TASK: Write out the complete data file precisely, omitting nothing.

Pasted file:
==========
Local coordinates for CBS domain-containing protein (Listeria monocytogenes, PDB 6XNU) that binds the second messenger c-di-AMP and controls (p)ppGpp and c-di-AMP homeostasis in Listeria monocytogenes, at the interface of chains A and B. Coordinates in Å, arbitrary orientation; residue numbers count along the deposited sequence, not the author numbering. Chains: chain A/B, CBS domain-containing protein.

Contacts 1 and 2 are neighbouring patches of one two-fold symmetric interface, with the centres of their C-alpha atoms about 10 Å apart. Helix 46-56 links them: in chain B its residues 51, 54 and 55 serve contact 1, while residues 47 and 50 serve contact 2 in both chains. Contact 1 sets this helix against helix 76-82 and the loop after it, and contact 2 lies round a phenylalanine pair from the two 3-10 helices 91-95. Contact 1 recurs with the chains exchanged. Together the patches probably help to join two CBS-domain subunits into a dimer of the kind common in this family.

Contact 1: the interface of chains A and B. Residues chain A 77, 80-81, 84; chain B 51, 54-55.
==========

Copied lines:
Local coordinates for CBS domain-containing protein (Listeria monocytogenes, PDB 6XNU) that binds the second messenger c-di-AMP and controls (p)ppGpp and c-di-AMP homeostasis in Listeria monocytogenes, at the interface of chains A and B. Coordinates in Å, arbitrary orientation; residue numbers count along the deposited sequence, not the author numbering. Chains: chain A/B, CBS domain-containing protein.

Contacts 1 and 2 are neighbouring patches of one two-fold symmetric interface, with the centres of their C-alpha atoms about 10 Å apart. Helix 46-56 links them: in chain B its residues 51, 54 and 55 serve contact 1, while residues 47 and 50 serve contact 2 in both chains. Contact 1 sets this helix against helix 76-82 and the loop after it, and contact 2 lies round a phenylalanine pair from the two 3-10 helices 91-95. Contact 1 recurs with the chains exchanged. Together the patches probably help to join two CBS-domain subunits into a dimer of the kind common in this family.

Contact 1: the interface of chains A and B. Residues chain A 77, 80-81, 84; chain B 51, 54-55.